Looking to kill sometime until we camped out in the car, Connor and I came across the Jordan Pond bog walk. The water is so clean nobody is allowed in it, as not to disturb the precious ecosystems within. Large amounts of tourism have already hurt natural shrubs and rock formations throughout Acadia, and lately the marine life is in need of mandated protection too.
With a beautiful view of the Acadia Boobs (formally known as Bubbles, the two mountains in the background), we walked halfway around the loop until the wooden elevation, build to protect the vegetation, ended, and then the trail wasn’t as fun so we turned around and caught a marvelous cotton candy sunset. I would have reached for Connor’s hand to share this romantic moment, but he was already racing to the end of the trail.
We had briefly stopped at Cadillac Mountain earlier in the day to see the beautiful view before our sunrise illumination, and as the sunset at Jordan Pond, we decided it was time to go back and camp out on the mountain. A ranger told us they won’t let people sleep there over night, but when we pulled up to the parking field, there was already an RV and two cars doing the same thing. Parking gets crowded, so if you’re a normal person in a cozy hotel, plan to get to Cadillac by at least 5 a.m.
Connor and I are young and stupid and slept in the car on what happened to be the coldest night of the month. A whopping 35 degrees, not factoring in being on top of a windy mountain… We slept maybe 2 hours total, finding brief relief from the frigid cold when we would turn the car’s heat on for a few minutes every hour.
I thought it was worth it. How cool to be among the first in North America to see the sunrise?? It was wretchedly freezing, but a very fond experience in memory. Many will say once they see a sunrise they become a sunrise person. I have seen a sunrise and still prefer sunsets.
Chilled and sleep deprived, I dragged Connor to see Thunder Hole via Ocean Trail, because I accidentally parked too far away. What a beautiful accident!
We got ready for the long day in public park bathrooms and skipped/grumbled to Thunder Hole at incoming high tide. Much to my dismay, the previous day’s wind did not stay and there was no more than some gurgling slosh. Rumor has it if you do catch Thunder Hole at the right time (tide coming in & windy) it’s a marvelous spectacle with thunderous noise and incredible heights of wave splash. Lord knows we could have used the shower…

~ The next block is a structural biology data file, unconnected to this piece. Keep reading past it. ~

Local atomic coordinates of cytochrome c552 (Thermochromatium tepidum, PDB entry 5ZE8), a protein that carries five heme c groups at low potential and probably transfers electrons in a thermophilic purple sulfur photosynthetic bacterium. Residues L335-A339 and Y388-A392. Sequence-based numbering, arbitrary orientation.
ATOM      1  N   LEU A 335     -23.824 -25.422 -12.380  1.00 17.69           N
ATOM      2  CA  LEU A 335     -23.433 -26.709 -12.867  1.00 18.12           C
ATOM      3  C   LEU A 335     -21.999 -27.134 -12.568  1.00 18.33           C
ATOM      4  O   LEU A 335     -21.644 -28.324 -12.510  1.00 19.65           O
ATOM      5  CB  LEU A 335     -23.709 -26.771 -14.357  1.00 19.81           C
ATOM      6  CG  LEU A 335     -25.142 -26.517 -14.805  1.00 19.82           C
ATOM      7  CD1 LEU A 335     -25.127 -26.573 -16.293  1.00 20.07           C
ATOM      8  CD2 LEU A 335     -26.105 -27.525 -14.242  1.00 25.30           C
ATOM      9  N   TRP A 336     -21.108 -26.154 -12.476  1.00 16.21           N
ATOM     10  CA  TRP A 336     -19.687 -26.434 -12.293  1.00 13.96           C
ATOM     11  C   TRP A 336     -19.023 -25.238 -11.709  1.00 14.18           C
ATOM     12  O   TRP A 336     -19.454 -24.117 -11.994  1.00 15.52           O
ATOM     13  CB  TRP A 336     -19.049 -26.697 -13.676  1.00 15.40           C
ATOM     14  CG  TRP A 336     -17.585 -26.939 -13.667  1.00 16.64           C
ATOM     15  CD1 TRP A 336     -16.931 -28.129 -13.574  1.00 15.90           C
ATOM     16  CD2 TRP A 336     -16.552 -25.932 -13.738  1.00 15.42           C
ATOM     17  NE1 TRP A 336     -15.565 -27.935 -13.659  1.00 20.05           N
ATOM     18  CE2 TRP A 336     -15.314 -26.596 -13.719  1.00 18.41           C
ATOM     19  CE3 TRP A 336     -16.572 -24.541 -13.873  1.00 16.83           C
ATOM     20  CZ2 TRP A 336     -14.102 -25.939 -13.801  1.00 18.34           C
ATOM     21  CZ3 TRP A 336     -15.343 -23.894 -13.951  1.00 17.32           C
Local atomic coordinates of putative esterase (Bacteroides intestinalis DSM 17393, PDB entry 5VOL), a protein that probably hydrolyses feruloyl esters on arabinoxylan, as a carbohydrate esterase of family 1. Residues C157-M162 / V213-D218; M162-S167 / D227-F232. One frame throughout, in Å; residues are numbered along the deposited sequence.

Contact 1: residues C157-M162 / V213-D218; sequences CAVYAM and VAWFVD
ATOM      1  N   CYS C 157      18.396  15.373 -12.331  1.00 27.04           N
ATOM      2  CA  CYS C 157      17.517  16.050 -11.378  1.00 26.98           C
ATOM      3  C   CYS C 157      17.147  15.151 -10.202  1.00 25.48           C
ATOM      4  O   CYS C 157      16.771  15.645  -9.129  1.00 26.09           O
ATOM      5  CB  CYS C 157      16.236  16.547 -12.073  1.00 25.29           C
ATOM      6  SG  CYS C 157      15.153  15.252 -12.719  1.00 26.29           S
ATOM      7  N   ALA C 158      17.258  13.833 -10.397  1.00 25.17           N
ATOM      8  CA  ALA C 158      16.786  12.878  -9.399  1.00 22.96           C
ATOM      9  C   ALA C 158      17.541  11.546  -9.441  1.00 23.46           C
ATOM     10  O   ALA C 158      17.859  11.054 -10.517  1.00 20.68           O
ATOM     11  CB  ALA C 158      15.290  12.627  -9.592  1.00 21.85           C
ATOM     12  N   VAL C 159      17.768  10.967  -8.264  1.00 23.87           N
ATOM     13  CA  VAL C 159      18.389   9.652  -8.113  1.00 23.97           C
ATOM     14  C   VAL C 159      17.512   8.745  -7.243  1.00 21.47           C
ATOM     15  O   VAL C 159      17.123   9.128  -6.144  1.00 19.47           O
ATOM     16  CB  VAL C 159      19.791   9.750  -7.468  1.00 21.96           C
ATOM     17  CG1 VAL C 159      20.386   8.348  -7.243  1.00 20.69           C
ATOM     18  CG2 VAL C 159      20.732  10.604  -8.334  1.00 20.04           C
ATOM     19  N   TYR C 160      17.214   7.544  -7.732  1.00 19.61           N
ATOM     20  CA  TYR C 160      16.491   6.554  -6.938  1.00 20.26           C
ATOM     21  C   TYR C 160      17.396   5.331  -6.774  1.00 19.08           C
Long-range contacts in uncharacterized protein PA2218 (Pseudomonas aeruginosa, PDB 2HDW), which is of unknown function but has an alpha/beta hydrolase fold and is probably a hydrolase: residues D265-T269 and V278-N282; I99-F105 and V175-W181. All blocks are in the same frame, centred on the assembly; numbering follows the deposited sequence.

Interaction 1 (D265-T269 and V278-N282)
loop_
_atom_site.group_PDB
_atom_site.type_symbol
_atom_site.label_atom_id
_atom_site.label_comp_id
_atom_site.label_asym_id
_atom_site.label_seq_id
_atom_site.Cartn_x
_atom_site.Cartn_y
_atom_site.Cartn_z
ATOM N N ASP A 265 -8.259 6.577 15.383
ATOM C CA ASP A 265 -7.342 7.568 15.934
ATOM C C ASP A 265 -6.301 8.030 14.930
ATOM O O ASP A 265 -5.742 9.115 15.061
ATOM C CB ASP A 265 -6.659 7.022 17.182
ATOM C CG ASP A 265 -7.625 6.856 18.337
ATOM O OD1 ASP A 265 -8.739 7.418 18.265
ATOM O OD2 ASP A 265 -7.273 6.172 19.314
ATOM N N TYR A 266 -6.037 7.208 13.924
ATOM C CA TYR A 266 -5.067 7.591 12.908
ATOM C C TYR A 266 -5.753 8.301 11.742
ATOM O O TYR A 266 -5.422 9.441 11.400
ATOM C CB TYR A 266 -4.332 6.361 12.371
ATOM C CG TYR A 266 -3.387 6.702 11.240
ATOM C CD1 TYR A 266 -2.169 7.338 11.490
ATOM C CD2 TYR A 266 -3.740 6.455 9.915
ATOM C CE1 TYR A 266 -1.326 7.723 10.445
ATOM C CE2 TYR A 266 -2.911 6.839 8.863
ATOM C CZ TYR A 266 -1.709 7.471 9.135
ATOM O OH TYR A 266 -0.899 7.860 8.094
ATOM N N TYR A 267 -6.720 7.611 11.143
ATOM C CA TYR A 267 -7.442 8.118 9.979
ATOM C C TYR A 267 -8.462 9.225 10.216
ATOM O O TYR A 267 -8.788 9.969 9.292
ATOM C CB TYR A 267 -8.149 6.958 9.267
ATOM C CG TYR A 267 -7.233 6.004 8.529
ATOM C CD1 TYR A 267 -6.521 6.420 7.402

Alas, our time at Acadia came to an end. It was time to head to our Airbnb in Nova Scotia, an 8 hour drive away plus a one hour time zone loss.
But of course I took the scenic route. While puttering along the Schoodic Scenic Byway, I saw a sign for Chester Pike’s, an adorable breakfast joint with cheap, classic, hearty eats. Here is Connor wearing my tap club sweater because the poor child was over confident about the amount of heat his body produces.
I didn’t know this until on the road, but Acadia is actually split up! There’s more park just down the road, just as beautiful and pure. While driving on the backroads, I had no cell service so I had to navigate with a fricken’ paper map and it was NUTS. I felt so resourceful and ready for any apocalypse that might come our way. I don’t think I’d ever used a paper map in my life.
Connor and I continued up the Maine coastline. It was a nice detour and helped us to avoid some of the toll roads. The best photo op was immediately after the ‘Welcome to Schoodic Scenic Byway’ sign, but my shot car brakes and low tread tires couldn’t safely make the stop. These scenic pull-overs come up so fast when you’re going 50mph!
The drive through Maine was gorgeous! I definitely recommend a fall excursion. We stopped a few times to frolic under clear blue skies and whatever those fields of red were. Connor fell asleep not long into the drive, and before we knew it we were being intensely questioned at the Canada border, wondering what the heck these cell providers were and how much a liter of gas was and how much that was in Canadian to US dollars and at what point would we lose an hour in the time difference?